Richard Lacayo, writing for TIME, doesn’t like the new World War II Memorial. (The url leads to the full text of his article, which is no longer available for free on TIME’s website.) He describes it as “purest banality, an inert plaza dressed with off-the-shelf symbols of grief and glory.” But that’s just warming up. In what must be a violation of some offshoot of Godwin’s Law, he invokes the f-word:
It doesn’t help that [the architect’s] modernized neoclassicism—his wind-sheared surfaces and axial symmetry—instantly brings to mind Fascist architecture of the 1930s and ‘40s. It’s true that in those same years neoclassicism was also the chosen style for government buildings all over Washington. But [his] clean-lined take on neoclassicism more closely resembles the Art Deco-flavored Moderne favored by Mussolini. That colonnade? Il Duce would have loved it.
Now granted, I’m no architecture maven, but I didn’t exactly get the fascist vibe when I saw the thing last weekend. You can judge for yourself. It’s done with the same august neoclassical flair of the rest of old monuments. Maybe it’s a bit stodgy, but far from being an eyesore or wrecking the sightlines of the Mall, it fits in seamlessly. Besides, there’s nothing inherently evil about Moderne Art Deco or neoclassicism, so if people see it now and think “Washington DC” instead of “Mussolini,” then we’ve reclaimed some art that was co-opted by dead fascists, and that’s a good thing.
The World War II Memorial is brilliant in all sorts of ways that Lacayo fails to realize. Stand anywhere around it or in it, and you’re able to keep the whole thing in view—and that can be true for literally hundreds of people at a time, whether they’re peering over the outer rim or strolling in the wide plaza below. I’m certain the marble benches that line most of the plaza were put there with a thought for the many senior citizens who would be visiting. There were upwards of a thousand people milling around last weekend, but no shortage of places to sit, and it didn’t feel particuarly cramped. It’s cool how the reflecting pool now flows into the Memorial, eventually feeding the beautiful fountain. The total effect is not somber, or pompous, but stately and, if anything, understated. The colonnades are not there to call attention to themselves, but to frame a gathering space. What you notice first are the people around you.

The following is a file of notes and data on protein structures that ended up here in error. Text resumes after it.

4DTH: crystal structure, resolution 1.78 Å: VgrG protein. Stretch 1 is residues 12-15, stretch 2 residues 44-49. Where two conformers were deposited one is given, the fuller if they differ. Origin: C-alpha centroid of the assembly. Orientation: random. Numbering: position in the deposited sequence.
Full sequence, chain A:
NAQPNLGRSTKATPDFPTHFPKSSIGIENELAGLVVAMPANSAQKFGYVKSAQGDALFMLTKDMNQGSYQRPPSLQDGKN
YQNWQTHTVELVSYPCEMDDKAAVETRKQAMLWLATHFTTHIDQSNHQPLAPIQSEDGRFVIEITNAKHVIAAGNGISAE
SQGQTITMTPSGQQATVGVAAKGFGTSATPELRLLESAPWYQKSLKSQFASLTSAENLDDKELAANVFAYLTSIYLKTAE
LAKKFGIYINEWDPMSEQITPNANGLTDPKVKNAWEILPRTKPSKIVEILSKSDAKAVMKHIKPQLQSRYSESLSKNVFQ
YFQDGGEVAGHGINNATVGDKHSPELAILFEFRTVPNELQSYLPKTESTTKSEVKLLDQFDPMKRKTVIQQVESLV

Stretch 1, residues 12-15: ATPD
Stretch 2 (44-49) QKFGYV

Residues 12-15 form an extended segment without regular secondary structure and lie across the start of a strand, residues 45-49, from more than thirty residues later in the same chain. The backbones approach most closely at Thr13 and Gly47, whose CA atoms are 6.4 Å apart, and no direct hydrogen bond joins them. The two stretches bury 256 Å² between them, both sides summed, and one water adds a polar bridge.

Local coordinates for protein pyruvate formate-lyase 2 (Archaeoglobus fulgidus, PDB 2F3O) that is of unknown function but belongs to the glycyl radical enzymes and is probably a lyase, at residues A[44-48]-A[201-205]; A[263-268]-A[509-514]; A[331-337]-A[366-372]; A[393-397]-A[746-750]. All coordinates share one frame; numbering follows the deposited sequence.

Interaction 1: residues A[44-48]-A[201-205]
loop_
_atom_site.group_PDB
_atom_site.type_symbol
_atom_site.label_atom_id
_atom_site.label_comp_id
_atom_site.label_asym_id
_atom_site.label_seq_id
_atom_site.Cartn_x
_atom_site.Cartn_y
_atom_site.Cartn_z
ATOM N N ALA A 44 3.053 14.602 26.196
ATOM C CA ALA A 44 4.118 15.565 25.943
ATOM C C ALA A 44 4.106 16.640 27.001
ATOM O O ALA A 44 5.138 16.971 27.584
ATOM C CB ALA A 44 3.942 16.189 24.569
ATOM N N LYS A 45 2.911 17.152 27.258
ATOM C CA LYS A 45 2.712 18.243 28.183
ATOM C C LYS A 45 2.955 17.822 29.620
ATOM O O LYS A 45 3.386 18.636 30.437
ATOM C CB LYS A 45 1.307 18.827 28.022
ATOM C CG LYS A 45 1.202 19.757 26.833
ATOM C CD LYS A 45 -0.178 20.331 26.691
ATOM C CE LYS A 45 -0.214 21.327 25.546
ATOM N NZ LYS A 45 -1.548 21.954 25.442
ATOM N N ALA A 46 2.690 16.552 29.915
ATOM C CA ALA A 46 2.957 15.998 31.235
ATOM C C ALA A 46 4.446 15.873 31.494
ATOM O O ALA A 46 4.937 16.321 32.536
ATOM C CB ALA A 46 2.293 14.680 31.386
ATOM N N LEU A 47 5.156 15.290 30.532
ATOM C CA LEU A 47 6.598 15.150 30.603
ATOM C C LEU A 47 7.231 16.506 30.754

Last weekend, a highly disproportionate number of those people were middle-aged women wearing white pants or skirts and bright red, white, and blue knit sweaters. I was rolling my eyes at their tacky patriotism, right up until the point when I saw what they were doing: four of them were gathered around a veteran in a wheelchair, and were singing one old battle hymn or another in beautiful four-part harmony. He sat perfectly still, smiling, with tears streaming down his face. Elsewhere other women were performing similar impromptu serenades. I wasn’t rolling my eyes after that.
Suanna had the idea to get Ella’s picture taken with some WWII veterans, so she approached a couple of them and struck up a conversation. Normally being so forward would seem odd, but a baby is the ultimate icebreaker. They warmed to Ella instantly—once one vet was holding her, some of their friends came by, and soon they were all talking up a storm. One of them was both a mechanic in the Air Force and a medic in the Army. Another was a crew leader in the Air Force. The most talkative of them served as an artilleryman in the Navy—he was at Omaha Beach, and later at Okinawa, where his ship went down after being hit by two kamikazes. As we were gathering the lot of them around for a picture, one man stepped back and shook his head. “No, you don’t want me in there,” he said. “I was just a clerk.”
His friends made it quite clear that there was no such thing as “just a clerk”; you got the sense that this was a scene that had been played over plenty of times before, but none of it—the survivor’s guilt, the grief, the camaraderie—was diminished as a result. It’s hard to believe that in a decade or so there will be almost none of these veterans left. But while they’re around, the Memorial provides not just a commemoration but a place eminently suited for them to gather together. We owe them that much, and more.